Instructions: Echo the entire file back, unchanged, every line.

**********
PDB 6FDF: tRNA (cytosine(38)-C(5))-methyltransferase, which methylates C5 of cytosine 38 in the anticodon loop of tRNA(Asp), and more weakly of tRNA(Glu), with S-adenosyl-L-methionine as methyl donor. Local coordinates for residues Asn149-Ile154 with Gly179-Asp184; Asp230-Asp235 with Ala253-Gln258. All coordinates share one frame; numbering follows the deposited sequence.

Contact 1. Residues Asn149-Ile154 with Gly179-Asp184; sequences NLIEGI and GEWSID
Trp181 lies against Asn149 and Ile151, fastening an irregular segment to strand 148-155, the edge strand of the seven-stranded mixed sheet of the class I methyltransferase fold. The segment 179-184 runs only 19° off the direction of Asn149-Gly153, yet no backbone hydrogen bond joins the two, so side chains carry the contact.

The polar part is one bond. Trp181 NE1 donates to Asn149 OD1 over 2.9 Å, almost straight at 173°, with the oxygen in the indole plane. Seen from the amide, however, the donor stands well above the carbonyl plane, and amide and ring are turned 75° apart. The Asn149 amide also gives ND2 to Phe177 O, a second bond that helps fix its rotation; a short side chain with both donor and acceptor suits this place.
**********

PDB 6FDF: tRNA (cytosine(38)-C(5))-methyltransferase, which methylates C5 of cytosine 38 in the anticodon loop of tRNA(Asp), and more weakly of tRNA(Glu), with S-adenosyl-L-methionine as methyl donor. Local coordinates for residues Asn149-Ile154 with Gly179-Asp184; Asp230-Asp235 with Ala253-Gln258. All coordinates share one frame; numbering follows the deposited sequence.

Contact 1. Residues Asn149-Ile154 with Gly179-Asp184; sequences NLIEGI and GEWSID
Trp181 lies against Asn149 and Ile151, fastening an irregular segment to strand 148-155, the edge strand of the seven-stranded mixed sheet of the class I methyltransferase fold. The segment 179-184 runs only 19° off the direction of Asn149-Gly153, yet no backbone hydrogen bond joins the two, so side chains carry the contact.

The polar part is one bond. Trp181 NE1 donates to Asn149 OD1 over 2.9 Å, almost straight at 173°, with the oxygen in the indole plane. Seen from the amide, however, the donor stands well above the carbonyl plane, and amide and ring are turned 75° apart. The Asn149 amide also gives ND2 to Phe177 O, a second bond that helps fix its rotation; a short side chain with both donor and acceptor suits this place.